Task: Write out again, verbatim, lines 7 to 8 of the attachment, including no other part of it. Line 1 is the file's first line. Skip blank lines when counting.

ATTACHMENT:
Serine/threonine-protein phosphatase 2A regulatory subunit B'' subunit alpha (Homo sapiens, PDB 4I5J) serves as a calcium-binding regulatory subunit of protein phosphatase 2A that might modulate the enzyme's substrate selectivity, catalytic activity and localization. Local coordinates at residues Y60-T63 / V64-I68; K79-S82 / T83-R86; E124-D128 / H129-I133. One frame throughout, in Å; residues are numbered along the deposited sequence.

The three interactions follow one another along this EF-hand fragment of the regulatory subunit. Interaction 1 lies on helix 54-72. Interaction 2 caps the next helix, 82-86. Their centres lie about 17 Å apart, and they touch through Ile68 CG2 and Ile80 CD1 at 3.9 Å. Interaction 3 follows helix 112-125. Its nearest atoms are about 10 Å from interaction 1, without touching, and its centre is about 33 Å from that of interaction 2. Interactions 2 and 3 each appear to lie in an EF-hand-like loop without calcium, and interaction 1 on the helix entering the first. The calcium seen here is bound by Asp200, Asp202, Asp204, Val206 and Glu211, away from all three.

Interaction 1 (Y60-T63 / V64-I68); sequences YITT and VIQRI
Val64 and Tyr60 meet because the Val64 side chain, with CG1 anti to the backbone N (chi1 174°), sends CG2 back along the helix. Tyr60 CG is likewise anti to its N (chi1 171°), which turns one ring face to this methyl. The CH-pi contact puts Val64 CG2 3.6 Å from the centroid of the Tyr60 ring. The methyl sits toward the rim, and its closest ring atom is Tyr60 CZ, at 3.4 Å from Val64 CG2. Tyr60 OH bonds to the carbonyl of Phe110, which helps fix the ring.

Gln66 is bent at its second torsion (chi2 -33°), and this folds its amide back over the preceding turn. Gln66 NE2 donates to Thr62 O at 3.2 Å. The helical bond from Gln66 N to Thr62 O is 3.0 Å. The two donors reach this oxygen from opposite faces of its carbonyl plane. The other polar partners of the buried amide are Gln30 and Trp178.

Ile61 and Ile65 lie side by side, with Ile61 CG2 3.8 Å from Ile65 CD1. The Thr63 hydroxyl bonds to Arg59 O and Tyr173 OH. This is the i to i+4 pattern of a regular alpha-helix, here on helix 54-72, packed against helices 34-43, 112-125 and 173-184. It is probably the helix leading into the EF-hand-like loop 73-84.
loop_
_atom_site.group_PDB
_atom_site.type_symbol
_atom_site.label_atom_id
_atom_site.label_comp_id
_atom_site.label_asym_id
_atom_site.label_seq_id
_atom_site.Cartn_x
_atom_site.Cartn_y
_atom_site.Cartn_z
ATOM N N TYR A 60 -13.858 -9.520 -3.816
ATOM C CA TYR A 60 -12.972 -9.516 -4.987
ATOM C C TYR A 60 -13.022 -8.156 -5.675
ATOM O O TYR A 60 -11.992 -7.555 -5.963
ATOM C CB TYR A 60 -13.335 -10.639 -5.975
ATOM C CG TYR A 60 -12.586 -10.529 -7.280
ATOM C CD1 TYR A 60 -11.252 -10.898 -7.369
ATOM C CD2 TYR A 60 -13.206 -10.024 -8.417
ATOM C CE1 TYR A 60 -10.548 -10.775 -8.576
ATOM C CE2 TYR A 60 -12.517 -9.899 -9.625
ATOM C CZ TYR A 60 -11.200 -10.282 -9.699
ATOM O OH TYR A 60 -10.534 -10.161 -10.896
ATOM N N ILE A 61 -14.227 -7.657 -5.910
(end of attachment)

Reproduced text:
loop_
_atom_site.group_PDB